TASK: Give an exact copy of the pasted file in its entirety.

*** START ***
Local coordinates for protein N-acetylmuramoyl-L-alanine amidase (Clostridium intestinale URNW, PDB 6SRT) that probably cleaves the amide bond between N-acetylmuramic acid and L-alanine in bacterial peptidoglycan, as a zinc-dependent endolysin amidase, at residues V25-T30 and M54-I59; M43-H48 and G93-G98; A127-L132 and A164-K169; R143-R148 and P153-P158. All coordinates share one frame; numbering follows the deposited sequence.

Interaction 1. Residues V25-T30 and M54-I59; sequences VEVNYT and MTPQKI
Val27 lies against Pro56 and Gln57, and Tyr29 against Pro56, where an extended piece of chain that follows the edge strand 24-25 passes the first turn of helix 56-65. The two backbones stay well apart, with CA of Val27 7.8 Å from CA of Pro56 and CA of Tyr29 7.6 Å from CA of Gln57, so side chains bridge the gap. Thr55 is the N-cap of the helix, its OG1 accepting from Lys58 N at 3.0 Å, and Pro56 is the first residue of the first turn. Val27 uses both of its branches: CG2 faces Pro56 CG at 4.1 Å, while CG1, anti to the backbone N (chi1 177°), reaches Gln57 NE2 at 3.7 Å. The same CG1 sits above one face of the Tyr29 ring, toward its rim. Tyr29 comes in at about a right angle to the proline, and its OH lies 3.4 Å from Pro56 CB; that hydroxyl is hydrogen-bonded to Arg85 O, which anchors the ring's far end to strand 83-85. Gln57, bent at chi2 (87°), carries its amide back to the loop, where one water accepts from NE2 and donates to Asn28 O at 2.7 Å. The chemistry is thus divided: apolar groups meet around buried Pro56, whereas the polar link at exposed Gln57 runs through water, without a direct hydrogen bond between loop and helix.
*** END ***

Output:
Local coordinates for protein N-acetylmuramoyl-L-alanine amidase (Clostridium intestinale URNW, PDB 6SRT) that probably cleaves the amide bond between N-acetylmuramic acid and L-alanine in bacterial peptidoglycan, as a zinc-dependent endolysin amidase, at residues V25-T30 and M54-I59; M43-H48 and G93-G98; A127-L132 and A164-K169; R143-R148 and P153-P158. All coordinates share one frame; numbering follows the deposited sequence.

Interaction 1. Residues V25-T30 and M54-I59; sequences VEVNYT and MTPQKI
Val27 lies against Pro56 and Gln57, and Tyr29 against Pro56, where an extended piece of chain that follows the edge strand 24-25 passes the first turn of helix 56-65. The two backbones stay well apart, with CA of Val27 7.8 Å from CA of Pro56 and CA of Tyr29 7.6 Å from CA of Gln57, so side chains bridge the gap. Thr55 is the N-cap of the helix, its OG1 accepting from Lys58 N at 3.0 Å, and Pro56 is the first residue of the first turn. Val27 uses both of its branches: CG2 faces Pro56 CG at 4.1 Å, while CG1, anti to the backbone N (chi1 177°), reaches Gln57 NE2 at 3.7 Å. The same CG1 sits above one face of the Tyr29 ring, toward its rim. Tyr29 comes in at about a right angle to the proline, and its OH lies 3.4 Å from Pro56 CB; that hydroxyl is hydrogen-bonded to Arg85 O, which anchors the ring's far end to strand 83-85. Gln57, bent at chi2 (87°), carries its amide back to the loop, where one water accepts from NE2 and donates to Asn28 O at 2.7 Å. The chemistry is thus divided: apolar groups meet around buried Pro56, whereas the polar link at exposed Gln57 runs through water, without a direct hydrogen bond between loop and helix.